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14.02.2006 General News

GHS unhappy with delay in passage of Tobacco Bill

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Accra, Feb. 14, GNA - Professor Agyeman Badu Akosa, Director-General of the Ghana Health Service (GHS), on Tuesday expressed regret about the delay in the passage of the bill on the Framework Convention on Tobacco Control.

The bill, if passed would address issues such as advertisement, sponsorship and warning to prevent people especially the youth from accessing tobacco and tobacco products, has been with the Cabinet since July 2005.

Prof Akosa expressed his regret at GHS's monthly health promotion talk held in Accra on the theme: "Why smoking is not wise." He said Ghana was the 37th country to ratify the Framework Convention on Tobacco Control (FCTC) developed by the World Health Organisation (WHO).

FCTC treaty adopted in 2003 by the World Health Assembly is the world's first treaty devoted to health to get people to kick out smoking and reduce the estimated five million deaths annually caused by smoking. He said tobacco use was a major cause of over 20 major categories of fatal and disabling diseases and preventable deaths leading to cancers, heart attacks and respiratory diseases.

He explained that 45 per cent of the population in the three Northern Regions were addicted to smoking and described the situation as a very serious one, which when not controlled, would get out of hand claiming the lives of Ghanaians especially the youth. A survey which was conducted by the Health Research Unit of GHS in the Junior Secondary Schools throughout the country on 2,000 pupils, 14.3 per cent of the pupils had ever smoked cigarettes before the age of 18 years, with 4.9 per cent of the pupils currently still smoking.

Prof Akosa said many countries like Kenya and Uganda had succeeded in banning smoking from public places and even ensured that warning inscriptions were printed boldly on cigarettes. "The absence of legislation to ban smoking of cigarettes in all public places, advertisement of tobacco products and imposition of high taxes on tobacco products is just not doing us any good but rather giving the tobacco manufacturers the opportunity to penetrate our market", he said.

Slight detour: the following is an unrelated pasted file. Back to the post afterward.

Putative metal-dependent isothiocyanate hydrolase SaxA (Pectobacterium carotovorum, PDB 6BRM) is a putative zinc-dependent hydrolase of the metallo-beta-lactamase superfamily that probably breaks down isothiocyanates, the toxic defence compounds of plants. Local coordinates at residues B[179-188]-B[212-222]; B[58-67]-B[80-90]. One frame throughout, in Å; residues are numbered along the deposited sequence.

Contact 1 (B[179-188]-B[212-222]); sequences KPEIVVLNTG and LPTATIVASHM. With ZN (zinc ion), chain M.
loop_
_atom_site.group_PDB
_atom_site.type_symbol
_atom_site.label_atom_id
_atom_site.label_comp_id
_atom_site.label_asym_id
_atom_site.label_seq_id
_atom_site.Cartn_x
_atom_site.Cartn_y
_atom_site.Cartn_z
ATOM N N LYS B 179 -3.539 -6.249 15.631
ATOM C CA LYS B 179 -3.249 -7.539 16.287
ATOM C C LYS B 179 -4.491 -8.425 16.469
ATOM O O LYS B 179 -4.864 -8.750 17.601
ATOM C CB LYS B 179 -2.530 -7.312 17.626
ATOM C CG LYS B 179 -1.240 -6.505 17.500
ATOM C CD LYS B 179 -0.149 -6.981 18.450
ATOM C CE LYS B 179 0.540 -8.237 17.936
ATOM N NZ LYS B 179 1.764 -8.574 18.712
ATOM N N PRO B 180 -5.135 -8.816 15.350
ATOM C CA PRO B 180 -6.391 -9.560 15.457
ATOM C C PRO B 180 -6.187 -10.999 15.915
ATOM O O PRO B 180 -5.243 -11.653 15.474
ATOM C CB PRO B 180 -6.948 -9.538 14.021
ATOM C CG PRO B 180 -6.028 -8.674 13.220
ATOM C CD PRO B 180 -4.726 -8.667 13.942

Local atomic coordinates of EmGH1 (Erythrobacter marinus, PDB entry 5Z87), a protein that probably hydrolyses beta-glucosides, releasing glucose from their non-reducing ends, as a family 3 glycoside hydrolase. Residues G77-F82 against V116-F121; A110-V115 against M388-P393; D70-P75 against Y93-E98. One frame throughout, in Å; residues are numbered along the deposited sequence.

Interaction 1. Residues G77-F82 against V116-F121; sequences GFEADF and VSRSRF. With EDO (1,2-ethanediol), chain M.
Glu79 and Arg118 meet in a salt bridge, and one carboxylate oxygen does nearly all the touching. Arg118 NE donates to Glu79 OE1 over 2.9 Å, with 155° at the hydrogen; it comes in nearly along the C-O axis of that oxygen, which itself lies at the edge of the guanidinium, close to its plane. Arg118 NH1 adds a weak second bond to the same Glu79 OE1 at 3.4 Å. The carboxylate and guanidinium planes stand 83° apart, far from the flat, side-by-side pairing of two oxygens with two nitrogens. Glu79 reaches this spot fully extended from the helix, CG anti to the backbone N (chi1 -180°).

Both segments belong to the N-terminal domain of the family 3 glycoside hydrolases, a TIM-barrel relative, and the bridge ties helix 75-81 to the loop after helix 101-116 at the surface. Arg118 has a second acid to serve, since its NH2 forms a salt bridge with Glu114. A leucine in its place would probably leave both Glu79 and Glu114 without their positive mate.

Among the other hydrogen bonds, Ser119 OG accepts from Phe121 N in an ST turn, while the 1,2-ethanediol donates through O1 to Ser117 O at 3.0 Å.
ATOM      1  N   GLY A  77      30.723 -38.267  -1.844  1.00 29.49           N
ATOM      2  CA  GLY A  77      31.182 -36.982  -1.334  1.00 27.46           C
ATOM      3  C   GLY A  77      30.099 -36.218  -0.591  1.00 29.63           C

He said this had been successful in the developed countries where 40 per cent of cigarette package bears inscriptions of the harmful effects of tobacco smoking.

"It is very unfortunate and sad that in Ghana less than 10 per cent of the packages bear such inscriptions while billboard adverts read: "Tobacco may be harmful to your health.

"The British American Tobacco despite its inability to put up billboards in America, Britain and the developed countries has bill boards in strategic areas in Ghana with simple but intrusive messages", he said.

Prof. Akosa noted that a task team of health officials from Ghana was in Geneva on the issue and would draw up measures when they returned to ensure that the bill was passed.

Dr Samuel Ohene, a Psychiatry Lecturer at the University of Ghana Medical School, said there were 1.3 billion smokers worldwide with 4.9 million people dying each year.

He said it was unfortunate that smoking and death had reduced in the developed world where this aspect of social vice originated from and had risen in poorer countries where women and young children were the most affected.

He said many people especially the youth also saw film stars as their role models and tended to depict whatever they saw them do on the screens whether good or bad adding "some of these stars are always seen as heroes at the end of the film and has increased the number of youth involved in smoking".

Worldwide, statistics in the early 1990s indicated that 1.1 billion individuals used tobacco and this increased to 1.25 billion by 1998. The death toll from tobacco use is expected to reach 8.4 million by the year 2020, 70 per cent of which would occur in developing countries including Ghana.

He said a stick of cigarette contained over 4,000 chemicals which when inhaled could result in cardiovascular diseases, cancer of the kidney, lung breast, pancreas, bladder and bronchitis and emphysema among other diseases.

"Smoking in pregnant women could also result in low birth weight of the baby, pre-mature birth and could even destroy the foetus", he said. He reiterated the need for smokers to be firm and to quit to make the country tobacco-free and called on all to join forces to fight this practice since "it destroys the human body". 14 Feb. 06

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